One of the finest reasons to love the month June is the abundance of classic rides on the car show circuit.
The sun, the moon, the stars and decent weather aligned in perfect harmony this past weekend and there were plenty of opportunities to show off the classic cars in our region.
We attended a car show at an Extendicare facility on Friday night that was organized by a local car girl we call Chevy Sherryl (she drives a ’57 Chevy) so people in the care facility would be able to attend a car show.
Some of the residents were very astute car guys and were able to converse in the universal language of the car hobby with the owners. One car guy was not able to see the cars but he could identify them by touch and was able to recite chapter and verse about the vintage cars’ particular specifications.
One of the cars at the care facility show was a 1956 Ford Fairlane four- door sedan that had a long history with one family. The current owner is the grandson of the original owner and he had quite a story about the car’s history within his family.
Stay tuned for a future MSCC story about a car that had many road adventures, including an episode when the current owner’s sister’s then-boyfriend hit the ditch with it and buried it in deep mud. Suffice to say the car was saved by its current owner after that incident.
We ventured out of town on Saturday to Blackfalds, Alberta to their annual Blackfalds Days car show. The show was held on a treed lane that offered shade for cars, their owners, and onlookers.
One of the cars at the Blackfalds show was a very rare 1975 Pontiac Le Mans Canada Cup Edition. This unique Poncho was built for the Canadian market when Pontiac was a major sponsor of Canada’s World Cup ski team in the 1970s. The ski team was nicknamed the “Crazy Canucks” because of their high risk approach to downhill skiing.
There were only 48 of these patriotic Ponchos built and we were lucky enough to discover this one at the Blackfalds show. Find out how this rare car survived the past 42 years in a future MyStar article.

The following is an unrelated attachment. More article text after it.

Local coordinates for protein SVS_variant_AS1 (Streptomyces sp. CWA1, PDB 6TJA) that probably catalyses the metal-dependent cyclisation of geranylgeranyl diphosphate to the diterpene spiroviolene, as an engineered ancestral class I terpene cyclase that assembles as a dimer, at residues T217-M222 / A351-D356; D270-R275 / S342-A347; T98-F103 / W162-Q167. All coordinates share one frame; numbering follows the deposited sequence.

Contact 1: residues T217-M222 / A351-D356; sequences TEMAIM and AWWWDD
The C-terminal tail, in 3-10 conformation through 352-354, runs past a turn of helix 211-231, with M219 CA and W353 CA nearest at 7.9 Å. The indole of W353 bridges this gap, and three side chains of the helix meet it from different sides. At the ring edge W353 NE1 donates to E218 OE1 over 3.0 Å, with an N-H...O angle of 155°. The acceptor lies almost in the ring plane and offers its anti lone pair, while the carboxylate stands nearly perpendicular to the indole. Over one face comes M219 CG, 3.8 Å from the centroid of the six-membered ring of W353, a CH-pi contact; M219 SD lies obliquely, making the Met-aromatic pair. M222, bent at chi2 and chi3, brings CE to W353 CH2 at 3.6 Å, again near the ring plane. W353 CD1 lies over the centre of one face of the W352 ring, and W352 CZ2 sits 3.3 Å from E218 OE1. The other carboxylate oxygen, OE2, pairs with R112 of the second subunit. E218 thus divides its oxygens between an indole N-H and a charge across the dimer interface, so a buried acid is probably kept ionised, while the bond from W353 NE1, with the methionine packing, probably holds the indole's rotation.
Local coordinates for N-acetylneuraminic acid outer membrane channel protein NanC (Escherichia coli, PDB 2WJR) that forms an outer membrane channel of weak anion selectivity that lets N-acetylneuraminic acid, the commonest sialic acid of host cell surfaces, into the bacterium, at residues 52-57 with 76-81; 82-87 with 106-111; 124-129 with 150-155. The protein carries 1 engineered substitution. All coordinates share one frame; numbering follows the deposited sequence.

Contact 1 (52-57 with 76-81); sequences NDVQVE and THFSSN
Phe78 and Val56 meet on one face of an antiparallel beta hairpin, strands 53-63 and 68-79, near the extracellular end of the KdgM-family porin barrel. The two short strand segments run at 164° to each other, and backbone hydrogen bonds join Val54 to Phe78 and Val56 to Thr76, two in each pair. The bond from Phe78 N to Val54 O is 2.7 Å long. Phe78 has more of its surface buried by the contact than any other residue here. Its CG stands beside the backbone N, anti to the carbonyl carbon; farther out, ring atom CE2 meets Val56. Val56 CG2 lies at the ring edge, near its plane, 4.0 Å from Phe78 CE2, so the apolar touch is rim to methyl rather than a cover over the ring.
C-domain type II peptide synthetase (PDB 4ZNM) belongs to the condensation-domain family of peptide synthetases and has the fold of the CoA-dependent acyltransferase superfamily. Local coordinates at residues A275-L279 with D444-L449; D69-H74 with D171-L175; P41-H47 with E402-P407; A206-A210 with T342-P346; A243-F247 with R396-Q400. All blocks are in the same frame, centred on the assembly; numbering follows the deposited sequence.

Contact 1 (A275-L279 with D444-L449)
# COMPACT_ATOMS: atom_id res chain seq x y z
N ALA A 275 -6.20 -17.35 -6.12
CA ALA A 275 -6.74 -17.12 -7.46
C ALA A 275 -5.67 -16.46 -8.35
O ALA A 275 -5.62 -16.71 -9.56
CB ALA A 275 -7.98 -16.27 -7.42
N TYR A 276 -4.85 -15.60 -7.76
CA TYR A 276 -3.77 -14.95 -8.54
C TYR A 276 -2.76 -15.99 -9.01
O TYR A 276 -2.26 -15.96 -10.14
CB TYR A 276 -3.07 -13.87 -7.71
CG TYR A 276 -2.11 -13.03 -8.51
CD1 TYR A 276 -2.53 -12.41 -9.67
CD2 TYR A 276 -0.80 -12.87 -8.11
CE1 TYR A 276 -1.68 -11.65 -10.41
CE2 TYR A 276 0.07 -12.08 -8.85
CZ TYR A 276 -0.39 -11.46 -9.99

A 1937 Chevy hot rod caught our attention because it was built into a resto mod with an old school approach to the project.
It sports a classic 327 small block and its owner filled in the blanks on his stylish retro rod. MSCC readers will learn a lot more about this ultra-cool Chevy in a future MyStarCollectorCar article.
There was a local Ford club show in our area but we arrived a little late and it was wrapping up for the day. The Ford boys decided to put on a little smoke show so they could unleash all those Blue Oval ponies for the onlookers.
We did enjoy the tire-melting show and tip our MSCC hats to the Ford Central boys and girls for the burnt rubber festivities.
We headed out to Delburne, Alberta on Sunday for their annual Father’s Day car show and were very happy with the weather and the turnout.
A 1966 Plymouth Belvedere I immediately caught our attention because of its striking Hemi Orange paint job. Its owner had quite a story to tell about how he transformed this mild-mannered 2-door post Belvey into a snarling beast.
Our readers will enjoy the story and reasons behind the bright orange Plymouth in a future MSCC story.
A 1967 Rambler Rebel SST convertible has spent its entire time with one family, including crazy high school and university days with its current owner who is the son of the original owners.
His story about his family heirloom will be featured in a future MSCC article.
The last car on our weekend car show list was an authentic 1970 Plymouth GTX equipped with its original 440 big block. Its owner explained why he bought the car and it is very similar to the reason given by the 1966 Plymouth Belvedere owner mentioned earlier in this article.
Both owners will provide an interesting answer for their particular car choices when we run their stories here at MyStarCollectorCar and our readers will likely agree with their reason.
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